In The Know: July 26, 2011

In The KnowIn The Know is a daily synopsis of Oklahoma policy-related news and blogs. Inclusion of a story does not necessarily mean endorsement by the Oklahoma Policy Institute. E-mail your suggestions for In The Know items to You can sign up here to receive In The Know by e-mail.

Today you should know that Gov. Fallin expressed concern that failure to raise the federal debt ceiling could bring Oklahoma’s economic recovery to a halt. With hundreds of pet breeders in Oklahoma failing to apply for a new state license, the Pet Breeders Board will consider allowing a grace period before they start fining non-compliant breeders.

Crews are rushing to complete extensive changes required by the Tulsa Public Schools consolidation before classes begin. With six deaths from the heat and seven others suspected, medical providers are warning Oklahomans to take the heat more seriously. Gov. Fallin will undergo hip surgery today and will be on crutches for about six weeks.

OKC Central calls for better community support of the Emerson alternative high school in downtown OKC. The OK Policy Blog reports on the first meeting of the state task force on tax credits. NewsOK explains how huge transition costs killed attempts to change state pensions to a defined contribution plan. The New York Times examines what incidents like the Norway mass murders and the Oklahoma City bombing tell us about threats from within a society.

In today’s Policy Note, Massachusetts is developing a number of “innovation schools,” which operate within the traditional school system but are allowed more flexibility, to compete more aggressively with charter schools. Today’s Number of the Day is the percentage of Oklahoma’s school-age children living in poverty in 2009, 8th highest in the nation.

In The News

Gov. Fallin expresses concern over “huge impact” of possible federal default

While discussing the Sooner State’s comparatively upbeat economic news, Gov. Mary Fallin expressed deep concern over a potential federal default if the debt ceiling impasse is not resolved. Fallin said a federal default would “have a huge impact on our state.” Failure to sustain America’s positive ranking with bonding agencies and in the eyes of national and international investors would affect states and municipalities in terms of “bonds, interest rates, education spending, Medicare, Medicaid” and many other areas. Although Oklahoma is thriving compared to many other states, she predicted the debt crunch “would slow down our economy” and threaten to “bring it to a halt.”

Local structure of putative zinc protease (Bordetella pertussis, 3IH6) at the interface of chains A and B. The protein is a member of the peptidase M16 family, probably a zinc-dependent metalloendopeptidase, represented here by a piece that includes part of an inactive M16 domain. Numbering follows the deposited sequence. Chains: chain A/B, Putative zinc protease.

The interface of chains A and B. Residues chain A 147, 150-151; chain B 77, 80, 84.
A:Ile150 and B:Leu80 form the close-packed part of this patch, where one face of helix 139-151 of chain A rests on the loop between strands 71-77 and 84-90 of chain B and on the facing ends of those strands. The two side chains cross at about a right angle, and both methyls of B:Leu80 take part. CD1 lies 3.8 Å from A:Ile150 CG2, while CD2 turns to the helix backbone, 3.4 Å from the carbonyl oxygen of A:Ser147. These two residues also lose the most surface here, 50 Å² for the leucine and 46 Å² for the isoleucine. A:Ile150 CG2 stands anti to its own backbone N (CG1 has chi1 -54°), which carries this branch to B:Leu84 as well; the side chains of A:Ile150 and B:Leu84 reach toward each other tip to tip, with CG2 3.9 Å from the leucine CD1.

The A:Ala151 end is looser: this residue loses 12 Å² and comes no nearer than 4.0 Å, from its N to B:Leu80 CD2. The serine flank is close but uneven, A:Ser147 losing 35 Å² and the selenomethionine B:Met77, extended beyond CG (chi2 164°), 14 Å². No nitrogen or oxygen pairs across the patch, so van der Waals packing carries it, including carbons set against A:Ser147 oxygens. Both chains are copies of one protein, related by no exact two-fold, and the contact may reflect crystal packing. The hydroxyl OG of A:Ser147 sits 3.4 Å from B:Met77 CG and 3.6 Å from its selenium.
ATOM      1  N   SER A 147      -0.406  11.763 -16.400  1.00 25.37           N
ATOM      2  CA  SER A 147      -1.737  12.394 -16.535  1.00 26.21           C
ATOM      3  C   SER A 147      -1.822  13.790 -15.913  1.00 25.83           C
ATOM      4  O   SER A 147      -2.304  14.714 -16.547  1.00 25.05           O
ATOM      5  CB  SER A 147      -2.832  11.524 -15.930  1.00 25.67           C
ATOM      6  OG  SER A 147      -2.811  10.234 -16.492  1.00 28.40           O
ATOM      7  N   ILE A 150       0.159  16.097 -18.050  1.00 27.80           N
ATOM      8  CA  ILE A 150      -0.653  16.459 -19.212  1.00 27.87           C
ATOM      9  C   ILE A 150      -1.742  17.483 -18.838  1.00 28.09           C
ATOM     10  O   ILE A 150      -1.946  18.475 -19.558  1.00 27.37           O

Read more from this CapitolBeatOK article at

Board to consider grace period for obtaining state breeder licenses

Disappointed with the lack of commercial pet breeders who have applied for licenses under the state’s new puppy-mill law, the agency in charge of enforcing the rules is trying to figure out whether to fight or wait. The state Board of Commercial Pet Breeders is set to meet Tuesday in Oklahoma City, and the 800-pound gorilla in the room will be the lack of breeders acknowledging its rules. Although the state’s new rules on commercial pet breeders set a July 15 deadline for anyone with at least 11 breeding females to apply for a license, only 84 licenses have been issued. A handful of other licenses are being reviewed by the agency, but officials say it is obvious hundreds of breeders haven’t complied.

Read more from this Tulsa World article at

Progress of TPS Project Schoolhouse

In May, the Tulsa school board approved a plan they said would make TPS more efficient. Project Schoolhouse is also estimated to save TPS more than $5 million a year. Since May, crews have been working non stop to make the necessary changes at every school site. Part of the changes taking place include new signage, for instance Gilcrease middle school will become Gilcrease elementary school. But it’s much more than just furniture, water fountains and restrooms have to be lowered, library books changed out to accommodate younger readers, even the playground has to be altered.

Read more from this KJRH article at

Sixth Oklahoma heat death prompts call for caution

Oklahomans need to take the state’s continuing heat wave more seriously, medical providers warned Monday as officials announced the sixth heat-related death of the year. Five other deaths officially have been blamed on the heat, and it is suspected as a cause in seven other deaths, Ballard said. Emergency Medical Services Authority paramedics are responding to about seven heat calls a day, spokeswoman Lara O’Leary said. Whether it’s someone working outside who didn’t take enough breaks, or a golfer or tennis player who thought they were in good enough shape to cope with the heat, the common thread is water, O’Leary said.

Read more from this NewsOK article at

Gov. Fallin to undergo hip surgery

Gov. Mary Fallin announced Monday she is undergoing hip surgery. The governor said she will have arthroscopic surgery performed Tuesday on her left hip. The governor plans to recover this week at the Governor’s Mansion and hopes to return to her Capitol office early next week. Lt. Gov. Todd Lamb will fill in for Fallin during the 2 1/2–hour surgery. The governor will be on crutches for about six weeks.